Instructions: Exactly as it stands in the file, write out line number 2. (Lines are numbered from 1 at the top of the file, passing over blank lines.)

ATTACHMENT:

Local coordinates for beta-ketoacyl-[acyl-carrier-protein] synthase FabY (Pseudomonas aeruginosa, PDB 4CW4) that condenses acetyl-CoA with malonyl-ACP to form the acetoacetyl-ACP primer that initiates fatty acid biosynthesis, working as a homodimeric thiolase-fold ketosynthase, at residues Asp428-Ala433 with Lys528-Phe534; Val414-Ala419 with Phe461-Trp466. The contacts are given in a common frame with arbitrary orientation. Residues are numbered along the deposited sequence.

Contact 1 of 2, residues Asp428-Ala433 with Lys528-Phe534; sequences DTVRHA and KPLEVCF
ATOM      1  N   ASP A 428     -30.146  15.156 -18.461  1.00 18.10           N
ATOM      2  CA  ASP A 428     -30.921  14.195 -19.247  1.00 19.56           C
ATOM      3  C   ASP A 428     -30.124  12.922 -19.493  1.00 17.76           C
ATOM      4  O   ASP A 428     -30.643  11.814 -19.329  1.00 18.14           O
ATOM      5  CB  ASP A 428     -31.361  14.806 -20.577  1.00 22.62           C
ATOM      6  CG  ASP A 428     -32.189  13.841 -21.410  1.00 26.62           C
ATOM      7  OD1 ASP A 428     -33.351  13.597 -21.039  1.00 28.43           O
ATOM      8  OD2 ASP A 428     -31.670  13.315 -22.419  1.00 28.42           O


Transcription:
Contact 1 of 2, residues Asp428-Ala433 with Lys528-Phe534; sequences DTVRHA and KPLEVCF